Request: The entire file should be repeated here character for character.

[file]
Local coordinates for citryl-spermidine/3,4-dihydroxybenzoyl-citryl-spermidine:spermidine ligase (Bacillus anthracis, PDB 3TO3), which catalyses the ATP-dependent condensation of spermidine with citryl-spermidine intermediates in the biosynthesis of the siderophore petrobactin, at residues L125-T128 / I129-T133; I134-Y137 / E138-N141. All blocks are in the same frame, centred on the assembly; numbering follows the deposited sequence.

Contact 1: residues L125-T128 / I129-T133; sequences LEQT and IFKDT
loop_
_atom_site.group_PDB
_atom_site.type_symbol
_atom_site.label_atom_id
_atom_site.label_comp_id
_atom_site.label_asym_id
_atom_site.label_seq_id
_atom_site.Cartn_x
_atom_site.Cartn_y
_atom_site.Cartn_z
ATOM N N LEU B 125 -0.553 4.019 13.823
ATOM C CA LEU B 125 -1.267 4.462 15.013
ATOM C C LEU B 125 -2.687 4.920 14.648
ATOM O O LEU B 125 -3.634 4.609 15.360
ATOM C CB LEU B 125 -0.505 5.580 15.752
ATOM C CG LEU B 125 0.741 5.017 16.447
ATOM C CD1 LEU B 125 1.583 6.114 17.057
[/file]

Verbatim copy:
Local coordinates for citryl-spermidine/3,4-dihydroxybenzoyl-citryl-spermidine:spermidine ligase (Bacillus anthracis, PDB 3TO3), which catalyses the ATP-dependent condensation of spermidine with citryl-spermidine intermediates in the biosynthesis of the siderophore petrobactin, at residues L125-T128 / I129-T133; I134-Y137 / E138-N141. All blocks are in the same frame, centred on the assembly; numbering follows the deposited sequence.

Contact 1: residues L125-T128 / I129-T133; sequences LEQT and IFKDT
loop_
_atom_site.group_PDB
_atom_site.type_symbol
_atom_site.label_atom_id
_atom_site.label_comp_id
_atom_site.label_asym_id
_atom_site.label_seq_id
_atom_site.Cartn_x
_atom_site.Cartn_y
_atom_site.Cartn_z
ATOM N N LEU B 125 -0.553 4.019 13.823
ATOM C CA LEU B 125 -1.267 4.462 15.013
ATOM C C LEU B 125 -2.687 4.920 14.648
ATOM O O LEU B 125 -3.634 4.609 15.360
ATOM C CB LEU B 125 -0.505 5.580 15.752
ATOM C CG LEU B 125 0.741 5.017 16.447
ATOM C CD1 LEU B 125 1.583 6.114 17.057